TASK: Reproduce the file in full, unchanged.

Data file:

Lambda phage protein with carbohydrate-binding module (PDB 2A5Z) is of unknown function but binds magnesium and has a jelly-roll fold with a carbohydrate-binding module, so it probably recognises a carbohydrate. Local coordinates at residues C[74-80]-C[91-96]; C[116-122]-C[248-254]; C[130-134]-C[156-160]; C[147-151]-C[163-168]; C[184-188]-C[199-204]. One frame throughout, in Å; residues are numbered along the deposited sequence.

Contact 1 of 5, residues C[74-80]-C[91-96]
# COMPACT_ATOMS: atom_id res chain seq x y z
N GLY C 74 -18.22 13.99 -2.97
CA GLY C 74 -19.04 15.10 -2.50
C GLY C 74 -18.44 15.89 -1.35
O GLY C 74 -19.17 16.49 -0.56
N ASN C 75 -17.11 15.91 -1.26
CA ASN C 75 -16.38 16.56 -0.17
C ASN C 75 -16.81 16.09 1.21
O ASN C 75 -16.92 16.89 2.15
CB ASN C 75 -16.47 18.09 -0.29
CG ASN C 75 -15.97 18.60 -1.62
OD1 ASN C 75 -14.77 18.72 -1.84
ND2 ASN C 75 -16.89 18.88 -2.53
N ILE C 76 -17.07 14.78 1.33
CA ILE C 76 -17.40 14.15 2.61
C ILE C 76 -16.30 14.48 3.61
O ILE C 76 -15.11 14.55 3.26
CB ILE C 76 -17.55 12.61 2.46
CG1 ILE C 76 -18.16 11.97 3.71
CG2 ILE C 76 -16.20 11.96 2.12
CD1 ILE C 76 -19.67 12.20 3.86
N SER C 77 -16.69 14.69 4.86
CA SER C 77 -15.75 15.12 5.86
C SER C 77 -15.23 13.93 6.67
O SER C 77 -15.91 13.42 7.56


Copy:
Lambda phage protein with carbohydrate-binding module (PDB 2A5Z) is of unknown function but binds magnesium and has a jelly-roll fold with a carbohydrate-binding module, so it probably recognises a carbohydrate. Local coordinates at residues C[74-80]-C[91-96]; C[116-122]-C[248-254]; C[130-134]-C[156-160]; C[147-151]-C[163-168]; C[184-188]-C[199-204]. One frame throughout, in Å; residues are numbered along the deposited sequence.

Contact 1 of 5, residues C[74-80]-C[91-96]
# COMPACT_ATOMS: atom_id res chain seq x y z
N GLY C 74 -18.22 13.99 -2.97
CA GLY C 74 -19.04 15.10 -2.50
C GLY C 74 -18.44 15.89 -1.35
O GLY C 74 -19.17 16.49 -0.56
N ASN C 75 -17.11 15.91 -1.26
CA ASN C 75 -16.38 16.56 -0.17
C ASN C 75 -16.81 16.09 1.21
O ASN C 75 -16.92 16.89 2.15
CB ASN C 75 -16.47 18.09 -0.29
CG ASN C 75 -15.97 18.60 -1.62
OD1 ASN C 75 -14.77 18.72 -1.84
ND2 ASN C 75 -16.89 18.88 -2.53
N ILE C 76 -17.07 14.78 1.33
CA ILE C 76 -17.40 14.15 2.61
C ILE C 76 -16.30 14.48 3.61
O ILE C 76 -15.11 14.55 3.26
CB ILE C 76 -17.55 12.61 2.46
CG1 ILE C 76 -18.16 11.97 3.71
CG2 ILE C 76 -16.20 11.96 2.12
CD1 ILE C 76 -19.67 12.20 3.86
N SER C 77 -16.69 14.69 4.86
CA SER C 77 -15.75 15.12 5.86
C SER C 77 -15.23 13.93 6.67
O SER C 77 -15.91 13.42 7.56